Lifestyle

Kialla settlers under threat due to planning concerns

By John Lewis

Every town needs a place for its dreamers, mavericks, renegades and fringe-dwellers.

For more than 130 years, the historic Kialla Village Settlement has been a retreat from the encroaching urban world for some, and a forgotten place of flood-prone bushland for others.

Now, Greater Shepparton City Council aims to protect the history of the place with a heritage overlay and at the same time enforce building and safety regulations on existing structures. John Lewis talked to current and former residents about what makes the place special.

Noel Heenan built his home out of tin and wood more than 20 years ago. But it's far more than a shed. It's a formidable structure with two storeys and steps leading up to an open-plan kitchen and lounge-room. Inside, there's a log fire and space for his collection of classic racing motorcycles and, in front of the log fire, a glass coffee table rests on a polished twin-cylinder motorcycle engine.

If a man's home is his castle, this is Noel's palace.

But there's a problem.

The Mooroopna panel beating business owner built his castle without planning permission, and now the planners want him out.

Noel strikes you as a man with a stubborn streak as wide as the Goulburn River.

He should have been out two months ago but there's no sign of packed bags.

And he isn't worried about flood or fire, either.

"This property has been settled for 130 years — we love the floods, bring it on," he says.

Just down the road, Mark Farren lives in a caravan after being told he can't build a shed to live in while he builds a house. He said he had a meeting with Greater Shepparton City Council officers on August 26, but he hasn't heard anything since.

"I think they're trying to get us out," Mark says.

Third generation Kialla Village Settlement residents, siblings Lindsay and Pam Miller. 

Brother and sister Lindsay and Pam Miller live further into the settlement in a small weatherboard house on Riverview Dve.

Pam says their grandfather transported the house from Dookie before World War II.

Both were born at the old Mooroopna Hospital and have vivid memories of growing up on the settlement.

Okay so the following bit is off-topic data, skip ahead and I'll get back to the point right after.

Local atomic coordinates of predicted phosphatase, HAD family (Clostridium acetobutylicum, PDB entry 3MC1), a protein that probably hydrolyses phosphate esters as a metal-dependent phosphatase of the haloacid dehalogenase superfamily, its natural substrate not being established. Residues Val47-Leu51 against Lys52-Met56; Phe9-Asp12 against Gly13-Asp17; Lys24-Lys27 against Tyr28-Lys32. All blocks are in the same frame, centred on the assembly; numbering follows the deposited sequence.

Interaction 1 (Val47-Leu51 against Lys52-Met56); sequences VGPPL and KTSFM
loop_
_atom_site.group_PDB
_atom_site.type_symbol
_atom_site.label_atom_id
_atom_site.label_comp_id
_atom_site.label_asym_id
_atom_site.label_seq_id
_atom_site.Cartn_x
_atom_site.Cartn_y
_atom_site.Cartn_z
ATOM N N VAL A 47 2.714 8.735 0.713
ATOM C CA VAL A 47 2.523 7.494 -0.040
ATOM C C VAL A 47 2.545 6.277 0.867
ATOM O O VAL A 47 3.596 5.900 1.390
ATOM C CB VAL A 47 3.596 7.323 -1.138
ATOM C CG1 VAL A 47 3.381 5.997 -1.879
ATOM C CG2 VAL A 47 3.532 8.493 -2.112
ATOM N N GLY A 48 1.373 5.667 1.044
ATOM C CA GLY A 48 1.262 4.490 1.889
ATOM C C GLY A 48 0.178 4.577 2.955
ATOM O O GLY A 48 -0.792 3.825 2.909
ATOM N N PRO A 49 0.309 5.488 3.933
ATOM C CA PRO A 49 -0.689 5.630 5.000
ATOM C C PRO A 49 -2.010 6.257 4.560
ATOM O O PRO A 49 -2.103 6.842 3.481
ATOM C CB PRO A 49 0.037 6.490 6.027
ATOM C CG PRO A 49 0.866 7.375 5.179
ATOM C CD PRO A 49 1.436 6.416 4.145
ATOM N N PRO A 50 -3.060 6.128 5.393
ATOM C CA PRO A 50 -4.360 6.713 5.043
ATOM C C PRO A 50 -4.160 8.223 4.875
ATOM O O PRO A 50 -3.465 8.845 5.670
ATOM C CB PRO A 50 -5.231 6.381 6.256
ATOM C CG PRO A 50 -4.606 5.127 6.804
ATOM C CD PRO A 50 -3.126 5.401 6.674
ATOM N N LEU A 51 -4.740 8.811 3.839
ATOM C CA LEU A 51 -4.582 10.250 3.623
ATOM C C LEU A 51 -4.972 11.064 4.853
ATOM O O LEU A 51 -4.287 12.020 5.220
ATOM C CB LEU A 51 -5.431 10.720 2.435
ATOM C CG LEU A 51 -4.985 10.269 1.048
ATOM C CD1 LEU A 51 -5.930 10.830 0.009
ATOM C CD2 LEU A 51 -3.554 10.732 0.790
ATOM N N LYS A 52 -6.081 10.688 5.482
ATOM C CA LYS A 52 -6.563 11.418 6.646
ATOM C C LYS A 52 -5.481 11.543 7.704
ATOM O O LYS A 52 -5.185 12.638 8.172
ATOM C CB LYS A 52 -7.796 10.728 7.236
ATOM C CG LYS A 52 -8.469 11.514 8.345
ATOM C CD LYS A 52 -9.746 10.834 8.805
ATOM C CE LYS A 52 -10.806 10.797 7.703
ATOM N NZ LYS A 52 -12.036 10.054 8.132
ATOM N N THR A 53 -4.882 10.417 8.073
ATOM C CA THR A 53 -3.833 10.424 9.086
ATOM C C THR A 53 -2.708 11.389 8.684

"There were seven of us and Mum used to bring water up from the river to give us a bath in the house," Pam says.

Lindsay, 74, followed in his father's footsteps cutting wood from Toolamba to Violet Town.

"I remember as a young bloke people had little shacks made out of kerosene cans. There were the Barkers, the Millers, the Corrigans — there were heaps of families," he says.

He says 30 years ago the water commission tried to buy a string of settlement properties and then knocked down a few houses to clear the place.

"There were people who refused to sell too," he says.

He says people's properties were regularly flooded.

"When Mum was pregnant the old man would row her to the hospital," he says.

But Lindsay says things are changing.

"Now, there's no water in the creeks, they've all dried up. There's no turtles, you don't hear the frogs, the billabongs are dry.''

He's also confused by the proposed heritage overlay.

"We feel insecure, nobody will say exactly what is happening," he says.

Lindsay and Pam Miller's residence off Riverside Dve where they grew up.

His neighbour Roy Shepherd says he had three feet of water in his house during the 1993 floods.

"We just cleaned up and got on with it," he says.

Alan and Glenice Scott have lived on the settlement since 1975 after buying land occupied by a chook farm.

Alan remembers picking up bullet casings from the soil around their home and believes the sand hill was used as a rifle range during the Boer War.

Fronting their home on Riverview Dve is a billboard that announces their beliefs to the world. "Jesus is alive" it proclaims to passersby.

"We chose to live here because it was quiet, and there was plenty of room for our children. They loved growing up here," Glenice says.

On a wall over their dining table hang the framed deeds and legal titles to their house and land.

Both are proud historians of the area.

"A lot of well-known families come from here and a lot of soldiers who fought in the wars," Glenice says.

In his two-storey corrugated palace near the railway line, Noel Heenan sits back in a chair waving a letter telling him to leave by July 18.

"That's all good. But there's only one problem — I'm not going anywhere," he says.

Settlement history

The Kialla Village Settlement is in an area of bushland along the Goulburn River, formerly known as Honeysuckle Park.

The 188ha (470 acres) of land was subdivided in the first decade of the 20th century; approximately 90 blocks of various sizes — an average of 2.05ha (five acres) and some 40-50 houses were constructed, mainly on the higher banks of the Goulburn River, and on sandhills that abound in the locality.

The rules for such settlements were that the blocks were sold at one pound per acre, repayable at one shilling per acre per annum, and were deemed to be "conditional" purchases with a view that they were to be workmen's blocks allowing for a cow, a horse, fruit trees and poultry.

Although in the Shepparton Shire, the settlers had a closer affinity with the township of Mooroopna, and many who took up blocks were residents of that town.

- From The History of Kialla Village Settlement (Honeysuckle Park) 1893 - 1993 by Kitty M Weight